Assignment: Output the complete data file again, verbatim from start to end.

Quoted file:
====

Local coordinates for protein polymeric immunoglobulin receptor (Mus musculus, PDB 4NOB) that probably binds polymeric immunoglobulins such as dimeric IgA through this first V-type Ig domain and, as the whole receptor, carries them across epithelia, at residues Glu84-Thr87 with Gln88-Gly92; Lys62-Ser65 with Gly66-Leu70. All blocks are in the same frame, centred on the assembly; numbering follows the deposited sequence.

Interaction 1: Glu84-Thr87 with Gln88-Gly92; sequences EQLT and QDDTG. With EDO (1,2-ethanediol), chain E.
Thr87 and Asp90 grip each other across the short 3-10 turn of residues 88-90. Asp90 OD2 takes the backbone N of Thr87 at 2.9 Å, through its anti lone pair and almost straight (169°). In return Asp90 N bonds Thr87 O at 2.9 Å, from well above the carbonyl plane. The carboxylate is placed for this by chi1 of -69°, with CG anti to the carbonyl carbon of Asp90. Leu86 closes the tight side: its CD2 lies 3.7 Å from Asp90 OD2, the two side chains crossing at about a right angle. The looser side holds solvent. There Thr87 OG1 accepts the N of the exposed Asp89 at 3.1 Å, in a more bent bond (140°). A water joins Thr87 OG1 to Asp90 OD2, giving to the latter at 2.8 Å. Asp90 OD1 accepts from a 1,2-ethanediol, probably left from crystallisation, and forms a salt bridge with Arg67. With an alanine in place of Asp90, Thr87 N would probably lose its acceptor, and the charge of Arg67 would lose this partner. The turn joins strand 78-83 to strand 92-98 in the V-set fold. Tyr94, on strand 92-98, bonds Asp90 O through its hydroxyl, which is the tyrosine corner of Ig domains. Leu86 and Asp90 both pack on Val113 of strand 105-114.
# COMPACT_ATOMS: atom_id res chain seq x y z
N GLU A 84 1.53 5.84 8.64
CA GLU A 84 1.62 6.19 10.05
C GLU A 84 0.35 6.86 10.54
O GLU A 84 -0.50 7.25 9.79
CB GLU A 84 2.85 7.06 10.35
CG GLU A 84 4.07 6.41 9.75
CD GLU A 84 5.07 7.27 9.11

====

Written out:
Local coordinates for protein polymeric immunoglobulin receptor (Mus musculus, PDB 4NOB) that probably binds polymeric immunoglobulins such as dimeric IgA through this first V-type Ig domain and, as the whole receptor, carries them across epithelia, at residues Glu84-Thr87 with Gln88-Gly92; Lys62-Ser65 with Gly66-Leu70. All blocks are in the same frame, centred on the assembly; numbering follows the deposited sequence.

Interaction 1: Glu84-Thr87 with Gln88-Gly92; sequences EQLT and QDDTG. With EDO (1,2-ethanediol), chain E.
Thr87 and Asp90 grip each other across the short 3-10 turn of residues 88-90. Asp90 OD2 takes the backbone N of Thr87 at 2.9 Å, through its anti lone pair and almost straight (169°). In return Asp90 N bonds Thr87 O at 2.9 Å, from well above the carbonyl plane. The carboxylate is placed for this by chi1 of -69°, with CG anti to the carbonyl carbon of Asp90. Leu86 closes the tight side: its CD2 lies 3.7 Å from Asp90 OD2, the two side chains crossing at about a right angle. The looser side holds solvent. There Thr87 OG1 accepts the N of the exposed Asp89 at 3.1 Å, in a more bent bond (140°). A water joins Thr87 OG1 to Asp90 OD2, giving to the latter at 2.8 Å. Asp90 OD1 accepts from a 1,2-ethanediol, probably left from crystallisation, and forms a salt bridge with Arg67. With an alanine in place of Asp90, Thr87 N would probably lose its acceptor, and the charge of Arg67 would lose this partner. The turn joins strand 78-83 to strand 92-98 in the V-set fold. Tyr94, on strand 92-98, bonds Asp90 O through its hydroxyl, which is the tyrosine corner of Ig domains. Leu86 and Asp90 both pack on Val113 of strand 105-114.
# COMPACT_ATOMS: atom_id res chain seq x y z
N GLU A 84 1.53 5.84 8.64
CA GLU A 84 1.62 6.19 10.05
C GLU A 84 0.35 6.86 10.54
O GLU A 84 -0.50 7.25 9.79
CB GLU A 84 2.85 7.06 10.35
CG GLU A 84 4.07 6.41 9.75
CD GLU A 84 5.07 7.27 9.11